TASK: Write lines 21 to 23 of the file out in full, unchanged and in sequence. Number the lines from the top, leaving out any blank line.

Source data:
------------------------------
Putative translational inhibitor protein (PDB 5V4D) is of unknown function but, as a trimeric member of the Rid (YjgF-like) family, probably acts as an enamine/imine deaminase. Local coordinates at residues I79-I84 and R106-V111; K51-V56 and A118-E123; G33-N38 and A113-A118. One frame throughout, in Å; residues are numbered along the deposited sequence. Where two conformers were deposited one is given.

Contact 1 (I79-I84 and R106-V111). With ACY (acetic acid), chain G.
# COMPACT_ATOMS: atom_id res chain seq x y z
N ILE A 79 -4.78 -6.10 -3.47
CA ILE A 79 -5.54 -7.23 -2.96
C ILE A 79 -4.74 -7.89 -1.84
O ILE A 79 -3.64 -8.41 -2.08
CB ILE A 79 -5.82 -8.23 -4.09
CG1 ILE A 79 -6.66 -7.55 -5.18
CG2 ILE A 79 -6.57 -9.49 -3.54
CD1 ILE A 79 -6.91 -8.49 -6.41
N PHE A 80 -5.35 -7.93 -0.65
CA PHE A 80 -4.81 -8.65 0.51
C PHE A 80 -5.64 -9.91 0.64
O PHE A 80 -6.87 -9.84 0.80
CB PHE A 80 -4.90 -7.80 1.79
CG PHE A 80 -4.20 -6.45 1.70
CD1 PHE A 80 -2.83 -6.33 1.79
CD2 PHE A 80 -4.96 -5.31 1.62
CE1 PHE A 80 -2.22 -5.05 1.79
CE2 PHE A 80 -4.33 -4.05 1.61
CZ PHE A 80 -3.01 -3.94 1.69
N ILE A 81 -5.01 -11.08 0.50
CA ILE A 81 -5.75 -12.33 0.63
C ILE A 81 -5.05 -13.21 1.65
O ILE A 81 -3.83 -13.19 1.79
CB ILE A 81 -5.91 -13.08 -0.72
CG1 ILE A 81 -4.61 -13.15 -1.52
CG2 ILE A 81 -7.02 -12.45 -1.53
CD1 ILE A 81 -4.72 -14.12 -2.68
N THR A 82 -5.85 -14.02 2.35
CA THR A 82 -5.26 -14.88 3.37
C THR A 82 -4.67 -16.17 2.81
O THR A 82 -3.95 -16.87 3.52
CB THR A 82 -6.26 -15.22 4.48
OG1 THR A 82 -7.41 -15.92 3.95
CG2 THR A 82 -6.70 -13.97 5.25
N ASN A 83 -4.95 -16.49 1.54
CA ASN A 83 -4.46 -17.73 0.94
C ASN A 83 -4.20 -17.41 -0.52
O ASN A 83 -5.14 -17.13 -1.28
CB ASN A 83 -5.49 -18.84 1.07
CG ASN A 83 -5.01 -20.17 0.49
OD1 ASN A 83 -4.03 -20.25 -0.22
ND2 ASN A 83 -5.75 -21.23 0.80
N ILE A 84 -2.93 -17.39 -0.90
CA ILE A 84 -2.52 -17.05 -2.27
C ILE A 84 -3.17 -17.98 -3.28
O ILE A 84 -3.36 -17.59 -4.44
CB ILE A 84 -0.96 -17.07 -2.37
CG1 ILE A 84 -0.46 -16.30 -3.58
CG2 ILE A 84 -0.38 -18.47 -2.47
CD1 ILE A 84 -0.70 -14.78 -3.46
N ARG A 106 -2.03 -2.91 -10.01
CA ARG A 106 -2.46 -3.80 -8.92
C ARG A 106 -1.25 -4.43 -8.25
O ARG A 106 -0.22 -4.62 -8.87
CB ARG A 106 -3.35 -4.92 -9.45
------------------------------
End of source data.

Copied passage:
CE2 PHE A 80 -4.33 -4.05 1.61
CZ PHE A 80 -3.01 -3.94 1.69
N ILE A 81 -5.01 -11.08 0.50